What a whopping figure – homes use nine billion litres of water a day

Water useWater use
Water use
Homes in Great Britain use nine billion litres of water every day, the largest and most comprehensive study of water use ever has revealed.

At Home with Water, a report commissioned by the Energy Saving Trust Foundation in partnership with DEFRA, Procter and Gamble, Thames Water, Consumer Council for Water and SaveWaterSaveMoney, presents the findings from a study of 86,000 British households – and sheds new light on how Brits use water.

Showers are the biggest consumers of water in the home, using a quarter of the total – three per cent more than lavatories (22 per cent).

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At Home with Water found an average shower lasts 7.5 minutes – and cutting a MINUTE off that time would save Hertfordshire households £3.6 million on energy bills each year.

Each day Britain “showers away” over two billion litres of water. At Home with Water pulls back the curtain on the showering habits of Brits, finding:

On average, Britons shower 4.4 times a week, and take 1.3 baths.

An average shower lasts 7.5 minutes – with one in eight taking more than ten minutes.

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Those in larger households with more people take fewer showers each week, but stay in longer when the opportunity arises.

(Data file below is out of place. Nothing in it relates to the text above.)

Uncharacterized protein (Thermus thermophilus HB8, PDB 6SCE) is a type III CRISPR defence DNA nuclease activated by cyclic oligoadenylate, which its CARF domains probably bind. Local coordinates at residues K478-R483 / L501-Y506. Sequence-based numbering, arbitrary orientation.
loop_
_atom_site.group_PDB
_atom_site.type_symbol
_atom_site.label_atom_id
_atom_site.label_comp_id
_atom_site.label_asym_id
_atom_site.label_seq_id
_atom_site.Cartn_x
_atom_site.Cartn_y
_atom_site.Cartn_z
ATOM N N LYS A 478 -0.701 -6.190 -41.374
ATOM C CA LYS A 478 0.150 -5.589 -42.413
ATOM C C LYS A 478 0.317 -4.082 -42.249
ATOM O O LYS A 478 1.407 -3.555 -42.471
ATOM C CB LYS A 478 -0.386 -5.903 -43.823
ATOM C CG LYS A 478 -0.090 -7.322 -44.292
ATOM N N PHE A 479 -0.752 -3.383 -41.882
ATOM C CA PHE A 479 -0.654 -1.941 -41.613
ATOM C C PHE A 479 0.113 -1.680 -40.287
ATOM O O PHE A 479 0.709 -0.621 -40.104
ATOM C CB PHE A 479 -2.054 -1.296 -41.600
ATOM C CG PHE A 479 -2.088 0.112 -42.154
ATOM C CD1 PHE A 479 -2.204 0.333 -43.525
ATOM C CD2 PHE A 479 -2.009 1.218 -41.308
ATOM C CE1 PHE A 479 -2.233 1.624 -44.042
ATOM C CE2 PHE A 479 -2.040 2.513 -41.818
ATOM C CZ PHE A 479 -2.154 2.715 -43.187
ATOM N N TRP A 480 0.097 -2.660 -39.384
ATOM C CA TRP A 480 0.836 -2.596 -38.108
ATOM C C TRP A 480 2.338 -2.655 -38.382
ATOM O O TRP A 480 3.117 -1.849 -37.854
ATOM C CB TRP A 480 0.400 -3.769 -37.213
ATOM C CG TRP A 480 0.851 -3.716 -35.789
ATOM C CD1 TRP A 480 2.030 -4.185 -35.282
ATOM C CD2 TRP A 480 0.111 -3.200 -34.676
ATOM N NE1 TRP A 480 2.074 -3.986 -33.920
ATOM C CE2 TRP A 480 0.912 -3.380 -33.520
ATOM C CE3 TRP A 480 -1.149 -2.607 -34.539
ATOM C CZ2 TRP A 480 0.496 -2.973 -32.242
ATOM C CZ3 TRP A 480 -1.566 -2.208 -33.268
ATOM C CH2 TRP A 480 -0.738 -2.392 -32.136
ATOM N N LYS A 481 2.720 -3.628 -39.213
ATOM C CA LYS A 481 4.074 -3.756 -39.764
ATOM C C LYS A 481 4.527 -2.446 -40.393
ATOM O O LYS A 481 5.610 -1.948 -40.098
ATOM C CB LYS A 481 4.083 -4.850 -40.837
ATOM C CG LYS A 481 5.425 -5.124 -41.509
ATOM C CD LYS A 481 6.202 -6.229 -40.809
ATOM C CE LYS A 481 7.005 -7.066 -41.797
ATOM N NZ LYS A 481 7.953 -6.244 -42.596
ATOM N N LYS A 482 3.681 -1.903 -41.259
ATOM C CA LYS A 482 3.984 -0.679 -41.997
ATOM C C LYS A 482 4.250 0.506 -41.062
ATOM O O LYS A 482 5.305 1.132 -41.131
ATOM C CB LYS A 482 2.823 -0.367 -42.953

While a quarter of respondents have efficient eco-showerheads installed, a similar proportion have high-flow power showers.

Away from the bathroom, At Home with Water found that just over a fifth (22 per cent) of household water is used in the kitchen, with washing machines, dishwashers, kettles and taps all taking their share.

More than nine in ten people (95 per cent) boil the kettle every day, with 40 per cent doing so five times a day or more. However, three quarters of households still boil more water than they need – with overfilling costing people in Hertfordshire £1 million a year.

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Despite the increasing use of new technology in UK homes, dishwashers are still second-best to handwashing in many cases.

The average British household washes dishes by hand ten times a week, but only uses the dishwasher three times a week. Energy Saving Trust states that larger households in Hertfordshire could actually make greater energy and water savings by using an efficient, modern dishwasher rather than washing by hand.

Andrew Tucker, water strategy manager at Energy Saving Trust, said: “When people think of energy use they think of heating and lighting, running electrical appliances or filling the car with petrol. It’s all too easy to turn on the tap and not think about the consequences.

“But there is an environmental and energy cost attached to water which many people do not consider. On average, hot water use contributes £228 to the average annual combined energy bill.

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“It’s clear that we are all using more water-consuming appliances regularly, especially showers, but that doesn’t mean householders in Hertfordshire are powerless to control their water use.